Beware of the Fallout From a Nuclear Iran

by Bryan Perry | October 12, 2012 7:30 am

Of all the highly fluid situations that will affect investors this month, the potential for an Israeli-Iranian conflict is the most unpredictable and would create the greatest impact on world markets. Despite sanctions by the U.S. and European Union, those efforts have failed to slow Tehran’s nuclear program. If anything, it’s speeding up. The UN reported in mid-August that Iran has doubled the number of uranium enrichment centrifuges it has in an underground bunker.

As a graduate in political science whose core focus of study was the Arab-Israeli conflict, I’m a lifelong student of this highly charged topic — and if history is any teacher, here’s the deal: If the Persian Gulf states now aligned against Iran conclude that the U.S. won’t take action against Tehran and they lack the assurance that we’re willing to confront Iran if it crosses the nuclear threshold, they will run for cover toward Iran.

Thus, Tehran will succeed in decoupling the Arab states that are in alliance with Washington, thereby destabilizing the entire region and allowing radical Islamic extremism to flourish.

In late August, UN Secretary General Ban Ki-moon, at the Non-Aligned Movement summit in Tehran was quoted as saying, in no uncertain terms: “Claiming that another UN member state, Israel, does not have the right to exist or describing it in racist terms is not only utterly wrong but undermines the very principles we have all pledged to uphold.”

In response, Meir Javedanfar, an Iranian-Israeli expert said: “In the history of the Islamic Republic, nobody has challenged the supreme leader’s position on Israel in front of him, and in such a manner… This is likely to have long-term reverberations and consequences inside Iran’s halls of power.”

Unfortunately, Washington isn’t sending the right message, and this problem can’t be avoided by playing bystander, as much as we would all like to consider doing so. Iran is already feeling the economic pain, and a massive show of force to supply Israel might get Iran to tap out before the Russians and the Chinese decide to get involved.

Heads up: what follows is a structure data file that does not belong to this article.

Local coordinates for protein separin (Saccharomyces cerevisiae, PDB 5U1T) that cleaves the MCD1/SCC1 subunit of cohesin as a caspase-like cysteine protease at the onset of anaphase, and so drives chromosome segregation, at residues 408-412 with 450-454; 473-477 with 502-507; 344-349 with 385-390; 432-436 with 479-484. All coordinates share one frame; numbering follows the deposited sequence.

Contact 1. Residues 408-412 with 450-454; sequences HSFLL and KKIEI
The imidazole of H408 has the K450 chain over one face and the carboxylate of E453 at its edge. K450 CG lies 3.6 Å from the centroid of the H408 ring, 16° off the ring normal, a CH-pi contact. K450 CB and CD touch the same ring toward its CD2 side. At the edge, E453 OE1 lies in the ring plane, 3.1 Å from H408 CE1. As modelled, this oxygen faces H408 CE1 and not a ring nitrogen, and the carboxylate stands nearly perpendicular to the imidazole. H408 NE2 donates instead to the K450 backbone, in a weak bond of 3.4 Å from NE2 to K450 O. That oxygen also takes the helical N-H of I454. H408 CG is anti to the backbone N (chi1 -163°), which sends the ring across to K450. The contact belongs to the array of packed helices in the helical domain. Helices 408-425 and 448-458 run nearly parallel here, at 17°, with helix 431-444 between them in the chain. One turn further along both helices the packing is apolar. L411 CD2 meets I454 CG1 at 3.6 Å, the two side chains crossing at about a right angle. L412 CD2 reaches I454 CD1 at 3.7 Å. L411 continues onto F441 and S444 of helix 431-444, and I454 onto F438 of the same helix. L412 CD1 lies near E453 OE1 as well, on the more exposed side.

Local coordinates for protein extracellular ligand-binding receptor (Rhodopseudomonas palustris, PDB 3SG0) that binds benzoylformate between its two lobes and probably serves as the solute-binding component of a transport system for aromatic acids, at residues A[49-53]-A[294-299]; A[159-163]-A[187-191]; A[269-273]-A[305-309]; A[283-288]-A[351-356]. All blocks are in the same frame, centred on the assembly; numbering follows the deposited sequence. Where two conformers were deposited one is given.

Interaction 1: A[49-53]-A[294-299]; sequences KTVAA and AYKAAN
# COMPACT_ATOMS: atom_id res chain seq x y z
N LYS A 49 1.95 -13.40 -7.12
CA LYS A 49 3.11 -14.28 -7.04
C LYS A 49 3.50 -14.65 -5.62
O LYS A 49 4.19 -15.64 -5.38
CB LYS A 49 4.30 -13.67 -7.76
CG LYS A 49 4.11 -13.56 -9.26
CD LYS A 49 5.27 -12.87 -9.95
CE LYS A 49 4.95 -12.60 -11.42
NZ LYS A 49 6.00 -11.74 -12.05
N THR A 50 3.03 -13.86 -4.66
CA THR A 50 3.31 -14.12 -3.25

The stakes are high, and the balance of power will change dangerously for the worse if Iran is allowed to bear nuclear arms. Again, it’s the wild card in the deck that’s likely to cause the most market turmoil, and it bears monitoring very closely in the days ahead.

If you think gasoline prices are high now, you haven’t seen anything yet under this scenario. So, understandably, the one sector that keeps my inbox full of questions is the energy income trusts, which keep bumping along the low end of the range. Chesapeake Granite Wash Trust (NYSE:CHKR[1]) and SandRidge Permian Trust (NYSE:PER[2]) are both sporting significant yields of 11%-12% and should hold up with these kinds of yields being offered.

Crude oil prices will remain under pressure as the growing perception of slowing global demand supersedes the risk of an Israeli attack on Iran — an event that could interrupt the free flow of 25% of the world’s oil supply.

Bryan Perry is editor of Cash Machine[3], a newsletter focused on dividends and income investing.

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